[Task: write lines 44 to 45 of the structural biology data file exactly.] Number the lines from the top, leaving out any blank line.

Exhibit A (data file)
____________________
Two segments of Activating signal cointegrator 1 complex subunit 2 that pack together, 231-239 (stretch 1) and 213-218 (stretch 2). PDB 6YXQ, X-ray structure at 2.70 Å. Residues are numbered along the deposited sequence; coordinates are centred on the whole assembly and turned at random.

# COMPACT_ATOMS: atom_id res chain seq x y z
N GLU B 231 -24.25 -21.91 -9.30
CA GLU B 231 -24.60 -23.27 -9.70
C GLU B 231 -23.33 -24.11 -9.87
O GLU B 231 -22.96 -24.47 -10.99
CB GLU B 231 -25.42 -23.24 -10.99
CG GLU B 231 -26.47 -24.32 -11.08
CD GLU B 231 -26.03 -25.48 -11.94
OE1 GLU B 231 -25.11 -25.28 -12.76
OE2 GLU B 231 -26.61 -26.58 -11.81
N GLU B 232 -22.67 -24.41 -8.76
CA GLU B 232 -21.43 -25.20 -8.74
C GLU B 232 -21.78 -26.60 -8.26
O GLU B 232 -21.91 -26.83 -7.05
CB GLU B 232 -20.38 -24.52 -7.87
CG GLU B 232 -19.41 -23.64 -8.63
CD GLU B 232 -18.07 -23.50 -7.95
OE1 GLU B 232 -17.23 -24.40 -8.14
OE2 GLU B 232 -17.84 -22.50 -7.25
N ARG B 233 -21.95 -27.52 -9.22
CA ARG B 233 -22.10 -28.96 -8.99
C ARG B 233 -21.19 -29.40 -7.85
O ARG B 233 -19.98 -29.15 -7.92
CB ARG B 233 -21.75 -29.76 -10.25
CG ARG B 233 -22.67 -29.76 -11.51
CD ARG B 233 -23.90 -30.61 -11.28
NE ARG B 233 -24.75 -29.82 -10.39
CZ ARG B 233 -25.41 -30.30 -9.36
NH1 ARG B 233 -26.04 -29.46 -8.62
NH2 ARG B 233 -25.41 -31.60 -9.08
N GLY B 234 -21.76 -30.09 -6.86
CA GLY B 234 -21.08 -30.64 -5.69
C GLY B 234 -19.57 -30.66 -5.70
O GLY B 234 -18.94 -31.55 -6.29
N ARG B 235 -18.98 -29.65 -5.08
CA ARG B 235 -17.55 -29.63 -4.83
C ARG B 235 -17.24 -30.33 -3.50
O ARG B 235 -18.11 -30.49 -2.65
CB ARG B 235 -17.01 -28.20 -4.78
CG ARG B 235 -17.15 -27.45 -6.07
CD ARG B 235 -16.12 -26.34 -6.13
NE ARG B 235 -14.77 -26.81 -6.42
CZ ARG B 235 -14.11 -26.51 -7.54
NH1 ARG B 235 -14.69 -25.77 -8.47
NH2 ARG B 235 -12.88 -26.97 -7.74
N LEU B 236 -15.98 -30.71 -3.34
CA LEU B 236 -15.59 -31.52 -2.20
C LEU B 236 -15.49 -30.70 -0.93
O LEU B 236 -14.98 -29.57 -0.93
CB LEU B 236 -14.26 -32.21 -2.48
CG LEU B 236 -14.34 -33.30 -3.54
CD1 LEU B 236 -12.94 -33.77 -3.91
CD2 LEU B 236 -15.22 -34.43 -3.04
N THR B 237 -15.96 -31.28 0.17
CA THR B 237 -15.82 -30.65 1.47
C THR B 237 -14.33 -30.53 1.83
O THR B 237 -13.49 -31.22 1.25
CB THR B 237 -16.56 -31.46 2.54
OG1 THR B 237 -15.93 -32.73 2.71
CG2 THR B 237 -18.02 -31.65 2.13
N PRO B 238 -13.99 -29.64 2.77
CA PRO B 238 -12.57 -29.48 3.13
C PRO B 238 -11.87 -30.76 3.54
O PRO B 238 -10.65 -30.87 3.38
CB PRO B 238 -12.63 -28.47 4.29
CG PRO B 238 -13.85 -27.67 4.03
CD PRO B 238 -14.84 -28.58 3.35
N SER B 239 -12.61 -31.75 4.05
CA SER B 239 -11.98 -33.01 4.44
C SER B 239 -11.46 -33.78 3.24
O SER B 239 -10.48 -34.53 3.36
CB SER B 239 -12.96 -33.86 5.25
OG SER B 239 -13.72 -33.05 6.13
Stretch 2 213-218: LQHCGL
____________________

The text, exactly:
CZ ARG B 235 -14.11 -26.51 -7.54
NH1 ARG B 235 -14.69 -25.77 -8.47